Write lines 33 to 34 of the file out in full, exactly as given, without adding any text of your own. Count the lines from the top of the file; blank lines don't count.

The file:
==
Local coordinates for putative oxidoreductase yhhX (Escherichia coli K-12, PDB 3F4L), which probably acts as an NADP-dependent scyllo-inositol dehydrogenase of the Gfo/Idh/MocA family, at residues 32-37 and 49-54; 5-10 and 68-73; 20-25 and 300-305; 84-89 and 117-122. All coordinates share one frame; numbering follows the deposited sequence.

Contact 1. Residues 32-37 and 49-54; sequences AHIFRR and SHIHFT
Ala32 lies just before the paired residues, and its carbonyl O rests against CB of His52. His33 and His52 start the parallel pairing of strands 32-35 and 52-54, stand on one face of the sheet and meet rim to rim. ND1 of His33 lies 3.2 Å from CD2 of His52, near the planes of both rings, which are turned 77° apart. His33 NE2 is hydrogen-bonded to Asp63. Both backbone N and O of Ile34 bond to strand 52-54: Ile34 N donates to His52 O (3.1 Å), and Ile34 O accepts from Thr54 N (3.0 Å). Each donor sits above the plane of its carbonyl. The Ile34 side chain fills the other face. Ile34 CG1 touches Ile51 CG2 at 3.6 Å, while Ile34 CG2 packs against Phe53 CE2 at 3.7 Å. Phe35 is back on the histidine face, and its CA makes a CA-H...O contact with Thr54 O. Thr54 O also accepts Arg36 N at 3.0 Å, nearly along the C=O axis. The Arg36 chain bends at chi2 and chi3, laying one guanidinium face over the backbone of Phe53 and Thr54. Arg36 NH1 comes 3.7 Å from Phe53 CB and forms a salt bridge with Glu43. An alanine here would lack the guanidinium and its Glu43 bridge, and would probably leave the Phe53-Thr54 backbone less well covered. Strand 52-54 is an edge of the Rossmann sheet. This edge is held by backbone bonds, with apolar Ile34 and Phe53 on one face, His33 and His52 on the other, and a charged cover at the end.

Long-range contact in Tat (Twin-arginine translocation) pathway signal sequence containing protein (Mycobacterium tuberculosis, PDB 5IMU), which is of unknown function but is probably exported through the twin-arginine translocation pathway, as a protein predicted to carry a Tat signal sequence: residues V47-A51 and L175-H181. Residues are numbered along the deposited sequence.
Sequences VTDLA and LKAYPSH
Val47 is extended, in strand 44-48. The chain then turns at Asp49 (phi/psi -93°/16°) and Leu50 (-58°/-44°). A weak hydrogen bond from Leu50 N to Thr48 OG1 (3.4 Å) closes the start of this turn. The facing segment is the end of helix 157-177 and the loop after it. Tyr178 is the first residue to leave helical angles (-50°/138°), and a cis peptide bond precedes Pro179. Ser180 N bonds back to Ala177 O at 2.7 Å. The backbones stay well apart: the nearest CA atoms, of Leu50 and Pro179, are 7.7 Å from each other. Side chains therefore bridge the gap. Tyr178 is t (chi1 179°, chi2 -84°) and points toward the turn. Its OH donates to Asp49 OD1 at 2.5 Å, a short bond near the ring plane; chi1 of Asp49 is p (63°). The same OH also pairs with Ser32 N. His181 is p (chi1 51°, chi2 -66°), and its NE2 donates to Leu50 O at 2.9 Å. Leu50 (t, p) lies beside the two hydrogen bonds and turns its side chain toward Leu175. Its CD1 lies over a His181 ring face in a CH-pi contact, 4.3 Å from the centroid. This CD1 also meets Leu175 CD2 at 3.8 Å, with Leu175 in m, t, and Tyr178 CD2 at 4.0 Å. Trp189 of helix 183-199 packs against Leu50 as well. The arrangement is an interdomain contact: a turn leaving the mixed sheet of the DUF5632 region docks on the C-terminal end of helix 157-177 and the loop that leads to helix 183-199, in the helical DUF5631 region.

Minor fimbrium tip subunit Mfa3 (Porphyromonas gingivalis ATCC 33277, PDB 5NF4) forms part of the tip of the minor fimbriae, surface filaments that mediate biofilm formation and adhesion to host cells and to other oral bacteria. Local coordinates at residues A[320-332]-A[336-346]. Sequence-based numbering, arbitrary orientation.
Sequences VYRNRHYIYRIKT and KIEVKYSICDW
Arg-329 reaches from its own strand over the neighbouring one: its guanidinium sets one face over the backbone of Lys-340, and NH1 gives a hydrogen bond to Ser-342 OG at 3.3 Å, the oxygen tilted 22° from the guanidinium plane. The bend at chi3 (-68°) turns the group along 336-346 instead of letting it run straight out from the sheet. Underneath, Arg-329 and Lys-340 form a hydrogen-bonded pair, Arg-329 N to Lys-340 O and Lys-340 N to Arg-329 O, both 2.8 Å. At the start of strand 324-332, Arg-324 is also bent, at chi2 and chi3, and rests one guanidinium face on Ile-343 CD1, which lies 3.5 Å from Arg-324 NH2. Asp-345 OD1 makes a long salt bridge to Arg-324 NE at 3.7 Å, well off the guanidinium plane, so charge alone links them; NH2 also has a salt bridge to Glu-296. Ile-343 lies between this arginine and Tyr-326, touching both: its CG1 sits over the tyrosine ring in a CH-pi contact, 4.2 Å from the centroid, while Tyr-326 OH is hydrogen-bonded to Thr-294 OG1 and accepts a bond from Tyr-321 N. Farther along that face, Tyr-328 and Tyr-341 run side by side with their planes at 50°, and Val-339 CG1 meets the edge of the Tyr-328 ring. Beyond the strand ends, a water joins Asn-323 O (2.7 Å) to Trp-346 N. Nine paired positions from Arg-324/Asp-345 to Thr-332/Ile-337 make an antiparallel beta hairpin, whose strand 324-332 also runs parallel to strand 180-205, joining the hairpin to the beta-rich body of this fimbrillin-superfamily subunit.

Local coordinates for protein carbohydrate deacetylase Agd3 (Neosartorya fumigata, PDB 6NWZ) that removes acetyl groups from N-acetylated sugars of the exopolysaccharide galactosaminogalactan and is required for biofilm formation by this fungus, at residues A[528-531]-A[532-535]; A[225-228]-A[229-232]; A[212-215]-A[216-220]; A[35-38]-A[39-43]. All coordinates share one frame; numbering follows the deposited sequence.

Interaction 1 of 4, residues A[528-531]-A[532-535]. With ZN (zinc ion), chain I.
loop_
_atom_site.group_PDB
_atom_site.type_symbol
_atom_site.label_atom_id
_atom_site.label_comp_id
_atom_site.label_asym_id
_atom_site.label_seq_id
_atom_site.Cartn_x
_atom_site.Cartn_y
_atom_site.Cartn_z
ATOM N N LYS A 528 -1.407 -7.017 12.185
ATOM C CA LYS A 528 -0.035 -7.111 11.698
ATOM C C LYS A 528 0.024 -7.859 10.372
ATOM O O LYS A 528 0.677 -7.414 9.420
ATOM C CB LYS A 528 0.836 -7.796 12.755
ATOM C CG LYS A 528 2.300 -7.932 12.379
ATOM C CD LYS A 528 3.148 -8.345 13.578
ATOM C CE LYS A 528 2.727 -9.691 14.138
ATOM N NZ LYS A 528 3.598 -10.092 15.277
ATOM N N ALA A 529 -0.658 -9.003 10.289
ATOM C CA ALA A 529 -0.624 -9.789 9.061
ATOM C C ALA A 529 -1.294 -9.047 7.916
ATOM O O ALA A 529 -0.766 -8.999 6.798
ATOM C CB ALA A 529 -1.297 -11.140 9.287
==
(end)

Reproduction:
ATOM C C ALA A 529 -1.294 -9.047 7.916
ATOM O O ALA A 529 -0.766 -8.999 6.798